Critics’ Picks

  • Tarrah Krajnak, Self Portrait (Holding) with Woman at Hostal, 1979 Lima, Peru/ 2019 Los Angeles, 2019, cyanotype, 8 x 10".

    Tarrah Krajnak
    1133 Venice Blvd
    March 10–April 20

    Tarrah Krajnak was born in Lima, Peru, in 1979. That same year, she was orphaned, adopted by a Czech American family, and brought to the United States. The artist knows virtually nothing about her Peruvian parents, who may have gone missing during the burgeoning Shining Path uprising. Krajnak’s current exhibition, “1979: Contact Negatives,” serves as both a studio and a portal into her ongoing exploration of the roots she lost amid political turbulence.

    At the opening reception, she projected photos of Lima from a 1979 magazine on the walls and photographed herself interacting with the projections as though they were scenes she might actually inhabit. In one scene, Krajnak became part of a crowd; in another, she used a plinth to obscure her body behind a figure who stood facing the camera. The Peruvian environs alternately enveloped, tattooed, obscured, and denatured Krajnak’s body, conveying her wistful desire to reconcile who she might have become with who she is now. By the time of my visit the following week, cyanotype contact prints from that performance had been hung from a clothesline; nearby, the original eight-by-ten-inch negatives lay eerily backlit over light boxes surrounded by photographic gear. Images such as Self Portrait with Woman at Hostal, 1979 Lima, Peru/ 2019 Los Angeles, 2019, are imbued with a phantasmal sense of self-discovery recalling that of Francesca Woodman’s work.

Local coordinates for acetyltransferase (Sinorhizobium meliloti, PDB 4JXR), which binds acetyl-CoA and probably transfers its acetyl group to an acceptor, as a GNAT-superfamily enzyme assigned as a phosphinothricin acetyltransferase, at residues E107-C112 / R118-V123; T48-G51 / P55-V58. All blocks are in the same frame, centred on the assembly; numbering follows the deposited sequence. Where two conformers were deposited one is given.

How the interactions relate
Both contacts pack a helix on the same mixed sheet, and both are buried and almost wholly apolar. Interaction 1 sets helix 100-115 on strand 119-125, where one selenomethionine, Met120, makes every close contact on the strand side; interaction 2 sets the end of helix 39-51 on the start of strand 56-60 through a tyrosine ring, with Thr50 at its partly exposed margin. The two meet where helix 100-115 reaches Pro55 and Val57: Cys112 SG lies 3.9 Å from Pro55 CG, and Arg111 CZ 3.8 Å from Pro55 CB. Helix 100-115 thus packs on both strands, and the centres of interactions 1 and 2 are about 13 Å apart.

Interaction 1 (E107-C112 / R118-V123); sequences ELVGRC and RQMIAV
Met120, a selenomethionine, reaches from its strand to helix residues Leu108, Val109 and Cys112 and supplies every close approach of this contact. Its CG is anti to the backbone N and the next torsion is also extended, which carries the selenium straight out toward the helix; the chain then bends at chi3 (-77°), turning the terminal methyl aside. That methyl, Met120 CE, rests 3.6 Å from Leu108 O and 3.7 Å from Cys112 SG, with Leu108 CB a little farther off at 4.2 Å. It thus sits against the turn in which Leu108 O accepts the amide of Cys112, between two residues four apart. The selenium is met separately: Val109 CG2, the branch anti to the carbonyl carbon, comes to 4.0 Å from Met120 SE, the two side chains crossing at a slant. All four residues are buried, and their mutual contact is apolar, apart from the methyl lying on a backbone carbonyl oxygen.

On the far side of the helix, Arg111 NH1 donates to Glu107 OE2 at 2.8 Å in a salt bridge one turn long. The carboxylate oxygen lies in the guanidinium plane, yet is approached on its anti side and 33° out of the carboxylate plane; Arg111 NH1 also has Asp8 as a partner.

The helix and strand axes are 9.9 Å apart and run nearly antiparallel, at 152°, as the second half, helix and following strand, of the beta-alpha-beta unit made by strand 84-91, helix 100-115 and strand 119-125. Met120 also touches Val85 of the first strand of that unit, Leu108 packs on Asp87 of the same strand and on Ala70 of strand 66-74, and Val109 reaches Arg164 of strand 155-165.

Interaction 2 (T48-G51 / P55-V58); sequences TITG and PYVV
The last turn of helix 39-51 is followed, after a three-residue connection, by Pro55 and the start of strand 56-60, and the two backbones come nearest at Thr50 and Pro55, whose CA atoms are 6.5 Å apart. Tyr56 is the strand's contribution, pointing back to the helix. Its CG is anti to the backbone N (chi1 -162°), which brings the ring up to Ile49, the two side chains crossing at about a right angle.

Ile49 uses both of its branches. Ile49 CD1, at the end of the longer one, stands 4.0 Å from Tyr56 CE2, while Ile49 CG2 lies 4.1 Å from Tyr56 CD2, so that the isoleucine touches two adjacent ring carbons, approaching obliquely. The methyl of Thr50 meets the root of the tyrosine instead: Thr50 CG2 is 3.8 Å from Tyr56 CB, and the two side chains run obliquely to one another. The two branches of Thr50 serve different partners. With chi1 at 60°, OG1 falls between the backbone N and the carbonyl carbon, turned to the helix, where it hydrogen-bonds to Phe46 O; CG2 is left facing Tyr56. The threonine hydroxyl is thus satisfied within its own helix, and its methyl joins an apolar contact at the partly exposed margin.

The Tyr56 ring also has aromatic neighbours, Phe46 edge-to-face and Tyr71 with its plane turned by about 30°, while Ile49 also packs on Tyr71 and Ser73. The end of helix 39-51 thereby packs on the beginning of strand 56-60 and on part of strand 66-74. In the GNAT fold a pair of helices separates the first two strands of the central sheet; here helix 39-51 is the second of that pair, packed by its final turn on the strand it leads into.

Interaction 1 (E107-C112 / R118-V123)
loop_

Krajnak’s employment of found images as surrogates for a personal archive creates an acute sense of unattainability around the more specific referents she seems to want to access. The artist may not be able to capture her genesis, but she has attempted to reclaim it by illuminating the dislocation and intrigue engendered by its absence.